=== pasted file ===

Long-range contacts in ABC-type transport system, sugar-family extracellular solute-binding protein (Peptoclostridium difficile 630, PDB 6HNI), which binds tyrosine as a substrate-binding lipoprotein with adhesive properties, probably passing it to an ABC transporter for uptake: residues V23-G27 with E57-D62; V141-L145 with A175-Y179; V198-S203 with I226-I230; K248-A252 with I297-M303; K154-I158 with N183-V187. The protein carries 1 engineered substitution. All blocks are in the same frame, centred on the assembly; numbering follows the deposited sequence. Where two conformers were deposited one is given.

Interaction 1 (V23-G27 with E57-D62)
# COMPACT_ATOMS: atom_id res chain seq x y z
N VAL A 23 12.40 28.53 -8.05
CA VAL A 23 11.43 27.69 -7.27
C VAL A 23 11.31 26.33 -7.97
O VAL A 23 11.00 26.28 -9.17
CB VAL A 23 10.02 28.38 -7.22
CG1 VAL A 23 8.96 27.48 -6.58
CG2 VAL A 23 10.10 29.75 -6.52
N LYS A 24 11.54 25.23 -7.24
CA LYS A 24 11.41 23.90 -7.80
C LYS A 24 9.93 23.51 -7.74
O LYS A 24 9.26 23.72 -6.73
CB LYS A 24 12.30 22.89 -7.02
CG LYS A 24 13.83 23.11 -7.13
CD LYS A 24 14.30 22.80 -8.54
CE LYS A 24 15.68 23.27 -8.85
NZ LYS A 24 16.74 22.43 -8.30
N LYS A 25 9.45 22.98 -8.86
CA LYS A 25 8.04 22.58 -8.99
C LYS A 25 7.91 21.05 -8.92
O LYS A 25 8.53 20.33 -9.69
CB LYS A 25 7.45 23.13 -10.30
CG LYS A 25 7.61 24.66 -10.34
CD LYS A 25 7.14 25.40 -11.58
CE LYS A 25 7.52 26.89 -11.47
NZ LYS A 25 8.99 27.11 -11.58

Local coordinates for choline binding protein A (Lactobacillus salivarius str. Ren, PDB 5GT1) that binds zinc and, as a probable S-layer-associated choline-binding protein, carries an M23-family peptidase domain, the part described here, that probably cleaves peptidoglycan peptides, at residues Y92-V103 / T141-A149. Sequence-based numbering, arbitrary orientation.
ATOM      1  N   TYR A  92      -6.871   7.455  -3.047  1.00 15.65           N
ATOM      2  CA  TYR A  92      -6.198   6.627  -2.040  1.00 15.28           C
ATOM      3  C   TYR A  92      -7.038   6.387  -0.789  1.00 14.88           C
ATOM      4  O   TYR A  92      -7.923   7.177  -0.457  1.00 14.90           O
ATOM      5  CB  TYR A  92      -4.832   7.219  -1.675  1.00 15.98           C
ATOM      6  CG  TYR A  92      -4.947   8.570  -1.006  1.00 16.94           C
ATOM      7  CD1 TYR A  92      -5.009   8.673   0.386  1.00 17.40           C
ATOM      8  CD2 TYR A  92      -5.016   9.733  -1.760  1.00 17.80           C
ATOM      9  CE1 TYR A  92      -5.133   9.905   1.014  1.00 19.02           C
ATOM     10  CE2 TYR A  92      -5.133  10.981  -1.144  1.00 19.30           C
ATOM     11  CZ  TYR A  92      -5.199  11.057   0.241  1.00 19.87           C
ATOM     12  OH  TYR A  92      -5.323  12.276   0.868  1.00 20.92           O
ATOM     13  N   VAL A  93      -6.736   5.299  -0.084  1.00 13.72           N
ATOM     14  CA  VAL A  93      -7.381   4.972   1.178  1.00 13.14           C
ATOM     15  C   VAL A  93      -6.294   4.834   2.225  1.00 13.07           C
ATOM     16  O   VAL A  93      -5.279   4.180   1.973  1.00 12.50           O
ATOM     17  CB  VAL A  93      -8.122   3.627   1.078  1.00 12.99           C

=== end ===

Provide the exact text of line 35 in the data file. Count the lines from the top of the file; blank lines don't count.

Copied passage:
ATOM      6  CG  TYR A  92      -4.947   8.570  -1.006  1.00 16.94           C